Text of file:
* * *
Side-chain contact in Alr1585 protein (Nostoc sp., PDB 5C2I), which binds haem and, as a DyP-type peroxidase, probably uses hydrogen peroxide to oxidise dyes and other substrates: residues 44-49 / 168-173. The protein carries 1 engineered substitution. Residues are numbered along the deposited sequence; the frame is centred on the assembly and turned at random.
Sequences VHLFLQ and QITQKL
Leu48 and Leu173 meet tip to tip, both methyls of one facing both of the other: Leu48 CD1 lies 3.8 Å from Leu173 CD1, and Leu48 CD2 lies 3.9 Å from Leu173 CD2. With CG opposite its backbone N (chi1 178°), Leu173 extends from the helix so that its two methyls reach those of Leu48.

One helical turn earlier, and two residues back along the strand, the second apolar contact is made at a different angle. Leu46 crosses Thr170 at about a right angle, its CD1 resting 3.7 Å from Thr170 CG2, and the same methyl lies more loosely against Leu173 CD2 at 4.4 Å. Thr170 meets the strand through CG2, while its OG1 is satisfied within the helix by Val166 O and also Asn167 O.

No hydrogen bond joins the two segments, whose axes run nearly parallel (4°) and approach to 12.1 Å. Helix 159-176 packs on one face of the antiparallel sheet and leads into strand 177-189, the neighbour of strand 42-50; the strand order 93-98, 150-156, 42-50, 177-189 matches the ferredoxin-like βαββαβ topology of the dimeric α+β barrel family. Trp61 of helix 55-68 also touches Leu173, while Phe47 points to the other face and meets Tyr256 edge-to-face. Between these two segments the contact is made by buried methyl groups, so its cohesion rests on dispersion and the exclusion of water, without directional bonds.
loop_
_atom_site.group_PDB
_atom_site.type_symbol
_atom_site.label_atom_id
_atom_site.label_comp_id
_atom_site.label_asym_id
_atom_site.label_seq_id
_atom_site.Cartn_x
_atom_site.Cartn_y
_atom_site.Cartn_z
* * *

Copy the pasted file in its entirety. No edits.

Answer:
Side-chain contact in Alr1585 protein (Nostoc sp., PDB 5C2I), which binds haem and, as a DyP-type peroxidase, probably uses hydrogen peroxide to oxidise dyes and other substrates: residues 44-49 / 168-173. The protein carries 1 engineered substitution. Residues are numbered along the deposited sequence; the frame is centred on the assembly and turned at random.
Sequences VHLFLQ and QITQKL
Leu48 and Leu173 meet tip to tip, both methyls of one facing both of the other: Leu48 CD1 lies 3.8 Å from Leu173 CD1, and Leu48 CD2 lies 3.9 Å from Leu173 CD2. With CG opposite its backbone N (chi1 178°), Leu173 extends from the helix so that its two methyls reach those of Leu48.

One helical turn earlier, and two residues back along the strand, the second apolar contact is made at a different angle. Leu46 crosses Thr170 at about a right angle, its CD1 resting 3.7 Å from Thr170 CG2, and the same methyl lies more loosely against Leu173 CD2 at 4.4 Å. Thr170 meets the strand through CG2, while its OG1 is satisfied within the helix by Val166 O and also Asn167 O.

No hydrogen bond joins the two segments, whose axes run nearly parallel (4°) and approach to 12.1 Å. Helix 159-176 packs on one face of the antiparallel sheet and leads into strand 177-189, the neighbour of strand 42-50; the strand order 93-98, 150-156, 42-50, 177-189 matches the ferredoxin-like βαββαβ topology of the dimeric α+β barrel family. Trp61 of helix 55-68 also touches Leu173, while Phe47 points to the other face and meets Tyr256 edge-to-face. Between these two segments the contact is made by buried methyl groups, so its cohesion rests on dispersion and the exclusion of water, without directional bonds.
loop_
_atom_site.group_PDB
_atom_site.type_symbol
_atom_site.label_atom_id
_atom_site.label_comp_id
_atom_site.label_asym_id
_atom_site.label_seq_id
_atom_site.Cartn_x
_atom_site.Cartn_y
_atom_site.Cartn_z